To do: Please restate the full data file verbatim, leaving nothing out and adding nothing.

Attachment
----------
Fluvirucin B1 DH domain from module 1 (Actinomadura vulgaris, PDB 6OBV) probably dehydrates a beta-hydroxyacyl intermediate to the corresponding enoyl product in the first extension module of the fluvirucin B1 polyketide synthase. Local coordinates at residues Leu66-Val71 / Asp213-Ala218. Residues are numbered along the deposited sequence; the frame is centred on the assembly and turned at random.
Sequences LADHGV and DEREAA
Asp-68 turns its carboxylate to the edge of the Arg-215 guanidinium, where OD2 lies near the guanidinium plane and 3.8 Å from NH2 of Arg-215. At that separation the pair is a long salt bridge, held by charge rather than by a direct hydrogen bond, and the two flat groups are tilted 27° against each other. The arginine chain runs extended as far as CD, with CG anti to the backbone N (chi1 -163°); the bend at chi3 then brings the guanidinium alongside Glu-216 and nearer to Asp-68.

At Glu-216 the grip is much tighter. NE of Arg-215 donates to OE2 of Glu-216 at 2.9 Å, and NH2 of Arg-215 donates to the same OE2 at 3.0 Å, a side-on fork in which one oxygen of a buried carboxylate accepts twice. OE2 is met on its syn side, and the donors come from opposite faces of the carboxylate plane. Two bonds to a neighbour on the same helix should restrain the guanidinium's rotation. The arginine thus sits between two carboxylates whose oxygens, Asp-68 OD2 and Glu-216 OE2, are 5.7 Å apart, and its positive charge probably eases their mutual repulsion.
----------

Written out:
Fluvirucin B1 DH domain from module 1 (Actinomadura vulgaris, PDB 6OBV) probably dehydrates a beta-hydroxyacyl intermediate to the corresponding enoyl product in the first extension module of the fluvirucin B1 polyketide synthase. Local coordinates at residues Leu66-Val71 / Asp213-Ala218. Residues are numbered along the deposited sequence; the frame is centred on the assembly and turned at random.
Sequences LADHGV and DEREAA
Asp-68 turns its carboxylate to the edge of the Arg-215 guanidinium, where OD2 lies near the guanidinium plane and 3.8 Å from NH2 of Arg-215. At that separation the pair is a long salt bridge, held by charge rather than by a direct hydrogen bond, and the two flat groups are tilted 27° against each other. The arginine chain runs extended as far as CD, with CG anti to the backbone N (chi1 -163°); the bend at chi3 then brings the guanidinium alongside Glu-216 and nearer to Asp-68.

At Glu-216 the grip is much tighter. NE of Arg-215 donates to OE2 of Glu-216 at 2.9 Å, and NH2 of Arg-215 donates to the same OE2 at 3.0 Å, a side-on fork in which one oxygen of a buried carboxylate accepts twice. OE2 is met on its syn side, and the donors come from opposite faces of the carboxylate plane. Two bonds to a neighbour on the same helix should restrain the guanidinium's rotation. The arginine thus sits between two carboxylates whose oxygens, Asp-68 OD2 and Glu-216 OE2, are 5.7 Å apart, and its positive charge probably eases their mutual repulsion.